The unspoken word of chemistry: Non-stoichiometric. Stoichiometry and non-stoichiometry are concepts that combine to make a solution that does not have to be difficult to understand.
Have you seen the rainbow candy experiment? It's a very simple experiment that involves pouring water into a plate that has M&M's candies or Skittles arranged in a pattern. Very curious shapes of sharply divided regions form spontaneously. How does this happen?!
The solution to Chemical Mystery #17 is presented. Were you able to use your chemical knowledge to explain the results?
The Devil's Milkshake is a simple, yet interesting chemistry experiment that fits well as a Halloween demo.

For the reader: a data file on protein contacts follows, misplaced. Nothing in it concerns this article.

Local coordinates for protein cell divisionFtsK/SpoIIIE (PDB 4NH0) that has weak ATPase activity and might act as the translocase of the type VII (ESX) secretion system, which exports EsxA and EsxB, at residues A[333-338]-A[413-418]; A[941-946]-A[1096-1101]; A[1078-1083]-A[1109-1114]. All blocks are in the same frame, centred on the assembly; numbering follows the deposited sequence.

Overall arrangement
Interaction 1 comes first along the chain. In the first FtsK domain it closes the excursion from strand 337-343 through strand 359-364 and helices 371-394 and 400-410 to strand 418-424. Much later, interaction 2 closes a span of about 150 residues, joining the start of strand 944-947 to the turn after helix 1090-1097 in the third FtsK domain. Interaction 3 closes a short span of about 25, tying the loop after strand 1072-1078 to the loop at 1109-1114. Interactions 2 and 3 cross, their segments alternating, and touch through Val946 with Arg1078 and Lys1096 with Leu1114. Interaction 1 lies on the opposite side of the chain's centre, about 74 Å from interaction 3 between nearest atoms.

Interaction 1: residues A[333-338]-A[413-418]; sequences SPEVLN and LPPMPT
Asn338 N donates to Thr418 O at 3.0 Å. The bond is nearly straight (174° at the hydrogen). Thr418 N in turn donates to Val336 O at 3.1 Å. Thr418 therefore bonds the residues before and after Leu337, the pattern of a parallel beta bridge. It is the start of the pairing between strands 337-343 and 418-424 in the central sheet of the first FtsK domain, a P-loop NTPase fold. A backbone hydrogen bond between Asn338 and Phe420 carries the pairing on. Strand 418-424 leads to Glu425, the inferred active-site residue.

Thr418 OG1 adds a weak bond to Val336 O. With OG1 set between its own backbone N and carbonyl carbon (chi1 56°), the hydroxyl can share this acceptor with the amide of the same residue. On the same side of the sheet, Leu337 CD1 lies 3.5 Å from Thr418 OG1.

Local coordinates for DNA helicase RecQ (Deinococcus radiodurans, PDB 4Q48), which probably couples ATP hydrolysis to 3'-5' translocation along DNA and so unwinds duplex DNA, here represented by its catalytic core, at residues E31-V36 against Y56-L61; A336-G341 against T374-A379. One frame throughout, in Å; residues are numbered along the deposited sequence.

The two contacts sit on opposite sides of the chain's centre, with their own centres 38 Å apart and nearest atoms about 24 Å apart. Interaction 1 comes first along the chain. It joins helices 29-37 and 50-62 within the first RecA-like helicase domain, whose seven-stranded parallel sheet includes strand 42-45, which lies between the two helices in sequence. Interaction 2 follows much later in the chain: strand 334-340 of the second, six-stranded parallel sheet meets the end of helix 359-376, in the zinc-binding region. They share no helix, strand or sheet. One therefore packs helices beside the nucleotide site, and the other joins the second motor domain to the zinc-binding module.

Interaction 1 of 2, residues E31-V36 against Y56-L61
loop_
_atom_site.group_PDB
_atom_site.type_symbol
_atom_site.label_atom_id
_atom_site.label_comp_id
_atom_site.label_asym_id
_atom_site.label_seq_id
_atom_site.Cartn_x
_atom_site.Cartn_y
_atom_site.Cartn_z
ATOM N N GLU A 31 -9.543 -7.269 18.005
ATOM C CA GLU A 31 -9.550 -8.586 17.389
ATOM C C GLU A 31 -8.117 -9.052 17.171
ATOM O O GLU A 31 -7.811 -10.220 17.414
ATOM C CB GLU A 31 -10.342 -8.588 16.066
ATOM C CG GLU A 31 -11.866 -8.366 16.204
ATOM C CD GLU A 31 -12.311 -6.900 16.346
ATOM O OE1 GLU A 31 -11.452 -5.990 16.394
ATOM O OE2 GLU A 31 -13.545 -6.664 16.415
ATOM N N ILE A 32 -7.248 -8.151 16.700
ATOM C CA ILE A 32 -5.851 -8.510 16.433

I think this experiment provides a fantastic vehicle to involve students of all ages in small, hands-on and exploratory research projects. Like many others, my students and I have investigated various aspects of this interesting fountain.
This is a series of experiments, PhET Interactive Simulation activities, and clicker questions to relate macroscopic and molecular representations of homogenenous solutions. Graphing skills are also used.
This simple, yet interesting experiment that was first described by Elizabeth Sumner Walter in 2001. She merely had students pour water into a dish containing some Gobstoppers candies.